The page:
Foundations of Meditation: Meditation for Beginners

Foundations of Meditation: Meditation for Beginners

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When it comes to daily habits, many of us focus on the ways in which we can improve our overall well-being. We strive to drink enough water, eat healthy foods, exercise, and sleep deeply. Unfortunately, many of us neglect one of the most important aspects of our health: having a peaceful mind. 

 

Just as physical exercise trains the body to be better both in action and at rest, daily meditation trains the mind to function better throughout the day. A growing body of research now suggests that meditation benefits the body in a number of other ways, too, leading to lower blood pressure, a better respiratory rate, decreased feelings of stress and anxiety, an improved immune system, and more. 

 

Though meditation can be challenging to practice, the concept itself isn’t difficult to understand. Here are a few simple tips and tricks to help you get started! 

 

Mindfulness Meditation: The Basics

 

Perhaps the simplest, most common form of meditation is a practice known as “mindfulness meditation.” Mindfulness meditation focuses on bringing our thoughts back to the present moment. Instead of ruminating about the past and fretting about the future, we can bring ourselves back to the present moment, focusing simply on the here and the now. 

 

To get started with meditation, find a place and position that are comfortable for you. Though the “typical” meditation pose often involves sitting cross-legged on the floor, it is most important for beginners to find a position they can easily maintain. Ultimately, it doesn’t matter how you position yourself. If sitting on a couch, a chair, or your bed is most comfortable for you, simply do so. As you become more proficient in meditation, you may find that certain positions work better for long-term practice. 

 

Start small. To make sure you are consistent with your practice, build it into your routine. Begin with just two or three minutes a day. Consider practicing each morning, so that you maintain your habit and build up your endurance. After a little practice, you may find that five and ten minute meditations are now easy for you. From here, you can work on expanding your practice.

 

Begin by setting a timer. If you have a smartphone or tablet, consider downloading a meditation app such as Insight Timer. Otherwise, simply set an alarm on your clock, watch, or phone. Once seated, take a deep breath and take a moment to evaluate how you are feeling. How does your body feel today? Is your mind at peace, or have you been experiencing a lot of stress and anxiety? Have you been feeling tired and depressed, panicked and wound-up, or pretty good? Take a quick mental note of how you’re feeling, and get ready to meditate.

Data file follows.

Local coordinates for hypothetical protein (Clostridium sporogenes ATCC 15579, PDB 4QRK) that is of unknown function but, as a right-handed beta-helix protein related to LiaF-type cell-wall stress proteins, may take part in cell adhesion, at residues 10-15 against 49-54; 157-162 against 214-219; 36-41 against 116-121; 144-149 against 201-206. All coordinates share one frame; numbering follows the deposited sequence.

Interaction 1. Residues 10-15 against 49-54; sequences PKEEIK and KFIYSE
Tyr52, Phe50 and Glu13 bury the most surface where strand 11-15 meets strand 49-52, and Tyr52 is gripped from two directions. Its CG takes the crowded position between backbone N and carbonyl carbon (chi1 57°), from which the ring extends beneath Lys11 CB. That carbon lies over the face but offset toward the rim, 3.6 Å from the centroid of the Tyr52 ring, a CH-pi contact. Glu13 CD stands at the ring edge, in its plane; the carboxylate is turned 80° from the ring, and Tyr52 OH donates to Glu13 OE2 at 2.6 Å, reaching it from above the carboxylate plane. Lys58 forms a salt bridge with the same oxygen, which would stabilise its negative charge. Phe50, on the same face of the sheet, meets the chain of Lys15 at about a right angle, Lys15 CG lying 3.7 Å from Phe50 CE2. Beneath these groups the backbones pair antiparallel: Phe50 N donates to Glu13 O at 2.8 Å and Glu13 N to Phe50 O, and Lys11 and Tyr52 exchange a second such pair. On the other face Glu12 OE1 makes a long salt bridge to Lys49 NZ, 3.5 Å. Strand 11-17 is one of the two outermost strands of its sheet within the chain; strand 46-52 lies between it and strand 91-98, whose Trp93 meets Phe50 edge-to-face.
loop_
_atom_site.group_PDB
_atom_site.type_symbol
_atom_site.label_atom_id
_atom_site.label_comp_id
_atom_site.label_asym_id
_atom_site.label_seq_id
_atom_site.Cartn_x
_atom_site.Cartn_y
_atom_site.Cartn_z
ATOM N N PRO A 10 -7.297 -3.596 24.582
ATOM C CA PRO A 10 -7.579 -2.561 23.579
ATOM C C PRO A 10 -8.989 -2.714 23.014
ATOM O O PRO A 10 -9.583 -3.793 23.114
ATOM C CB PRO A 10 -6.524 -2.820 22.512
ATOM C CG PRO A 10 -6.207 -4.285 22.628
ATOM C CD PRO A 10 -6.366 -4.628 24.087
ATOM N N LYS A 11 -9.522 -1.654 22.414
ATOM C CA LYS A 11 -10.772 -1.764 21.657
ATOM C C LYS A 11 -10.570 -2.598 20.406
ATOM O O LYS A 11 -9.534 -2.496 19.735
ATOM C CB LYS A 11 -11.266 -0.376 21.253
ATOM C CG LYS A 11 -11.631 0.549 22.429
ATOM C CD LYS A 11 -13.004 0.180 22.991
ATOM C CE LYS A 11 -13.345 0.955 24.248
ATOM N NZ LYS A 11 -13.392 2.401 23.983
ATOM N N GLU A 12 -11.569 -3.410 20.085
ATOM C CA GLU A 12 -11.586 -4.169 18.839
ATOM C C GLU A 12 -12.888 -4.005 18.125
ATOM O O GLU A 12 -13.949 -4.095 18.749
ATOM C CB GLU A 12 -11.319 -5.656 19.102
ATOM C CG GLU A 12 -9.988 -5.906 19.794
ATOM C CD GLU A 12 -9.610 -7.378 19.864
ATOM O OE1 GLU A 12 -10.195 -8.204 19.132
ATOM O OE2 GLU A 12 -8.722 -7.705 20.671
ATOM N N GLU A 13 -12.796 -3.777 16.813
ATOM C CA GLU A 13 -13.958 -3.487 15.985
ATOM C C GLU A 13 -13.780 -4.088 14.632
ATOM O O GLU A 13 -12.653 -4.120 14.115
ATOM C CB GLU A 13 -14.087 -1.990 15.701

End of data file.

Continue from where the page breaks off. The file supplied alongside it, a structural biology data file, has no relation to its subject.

Set your thoughts aside and focus on becoming aware of your breath. Concentrate on the way in which you breathe. Feel the way air flows in through your nostrils and out through your mouth. Breathe deeply into your stomach. Observe the way in which your body relaxes when you breathe deeply. 

 

Your thoughts are sure to wander. Being mindful involves acknowledging the ways in which our “monkey minds” quickly jump to random thoughts. When you notice your mind wandering, simply inhale and refocus on your breath. Don’t beat yourself up when your mind wanders; this is simply a natural part of the meditative process.

 

This is how mindfulness meditation works! Simply keep breathing and refocusing on your breath when your mind wanders or other sensations distract you from your practice. Though simple in theory, mindfulness can be challenging in practice. Over time, however, meditating becomes easier.

 

Be Gentle With Yourself

 

Many of us find meditation challenging because we struggle with being alone with ourselves and our thoughts. When left alone in our own internal world, away from distractions like the internet and television, we often find ourselves confronted by feelings we’ve been trying to avoid. 

 

Be kind to yourself while meditating. There is no “wrong” way to meditate, and a practice in which you cannot calm your mind is not a failed one! Some days meditating will be easier than others. Simply continue breathing and be grateful for the time you have with yourself. 

 

If you like the idea of meditation but feel that a mindfulness practice isn’t right for you, consider trying another form of meditation. Use YouTube or a mediation app to listen to guided meditations, which help redirect your thoughts using the spoken word. Listen to gongs or music, or focus on cultivating self-love and gratitude through a practice known as loving-kindness meditation. If sitting is too painful for you, research walking meditation practices. Discover what works best for you!

 

In Conclusion:

 

Meditation is something we’re all capable of doing. If you want to get started, commit to practicing for five minutes, every single day, for one month. All of us can find at least five minutes to dedicate to our health and wellness. Though meditating might not be fun or glamorous, you’re sure to feel it’s benefits if you manage to stick with it. It’s worth it for a happier and healthier life! 

 

 

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Editor, 11/28/2019

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